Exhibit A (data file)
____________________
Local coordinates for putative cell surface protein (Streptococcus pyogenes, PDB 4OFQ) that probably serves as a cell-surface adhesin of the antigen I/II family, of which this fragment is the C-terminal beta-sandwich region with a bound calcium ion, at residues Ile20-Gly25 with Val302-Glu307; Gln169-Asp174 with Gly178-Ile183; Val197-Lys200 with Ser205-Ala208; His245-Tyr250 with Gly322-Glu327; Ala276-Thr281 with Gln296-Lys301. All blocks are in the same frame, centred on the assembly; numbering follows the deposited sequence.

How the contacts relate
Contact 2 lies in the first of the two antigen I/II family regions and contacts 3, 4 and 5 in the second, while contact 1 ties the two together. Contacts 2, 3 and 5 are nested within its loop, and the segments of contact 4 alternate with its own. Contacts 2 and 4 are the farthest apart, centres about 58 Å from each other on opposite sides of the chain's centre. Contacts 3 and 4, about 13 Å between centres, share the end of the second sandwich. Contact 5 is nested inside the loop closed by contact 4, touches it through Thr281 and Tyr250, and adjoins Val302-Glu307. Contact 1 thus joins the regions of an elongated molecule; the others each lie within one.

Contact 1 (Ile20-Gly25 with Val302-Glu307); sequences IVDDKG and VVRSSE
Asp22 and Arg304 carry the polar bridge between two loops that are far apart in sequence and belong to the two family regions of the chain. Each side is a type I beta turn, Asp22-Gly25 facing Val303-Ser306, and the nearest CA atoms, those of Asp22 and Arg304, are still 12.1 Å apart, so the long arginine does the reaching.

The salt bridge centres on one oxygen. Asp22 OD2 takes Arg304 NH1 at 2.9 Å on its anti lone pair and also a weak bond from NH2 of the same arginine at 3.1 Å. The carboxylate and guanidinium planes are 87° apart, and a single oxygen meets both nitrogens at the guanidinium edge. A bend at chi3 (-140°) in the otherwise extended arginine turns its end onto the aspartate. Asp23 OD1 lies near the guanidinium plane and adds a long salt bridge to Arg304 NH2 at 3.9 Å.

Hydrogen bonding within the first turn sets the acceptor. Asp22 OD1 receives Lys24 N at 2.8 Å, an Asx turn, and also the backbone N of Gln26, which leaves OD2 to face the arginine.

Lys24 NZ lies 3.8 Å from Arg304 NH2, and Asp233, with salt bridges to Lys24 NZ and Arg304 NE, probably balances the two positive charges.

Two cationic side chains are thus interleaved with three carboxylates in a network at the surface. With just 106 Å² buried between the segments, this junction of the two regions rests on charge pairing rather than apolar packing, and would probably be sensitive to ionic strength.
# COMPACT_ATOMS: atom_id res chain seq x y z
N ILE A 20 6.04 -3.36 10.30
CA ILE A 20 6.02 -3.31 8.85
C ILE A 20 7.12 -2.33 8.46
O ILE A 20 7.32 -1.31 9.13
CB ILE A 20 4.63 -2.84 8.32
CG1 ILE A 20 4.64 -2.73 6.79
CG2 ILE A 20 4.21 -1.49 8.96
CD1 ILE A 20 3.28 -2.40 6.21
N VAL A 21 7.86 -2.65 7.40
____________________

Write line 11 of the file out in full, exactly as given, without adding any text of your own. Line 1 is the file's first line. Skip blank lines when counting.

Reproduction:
N ILE A 20 6.04 -3.36 10.30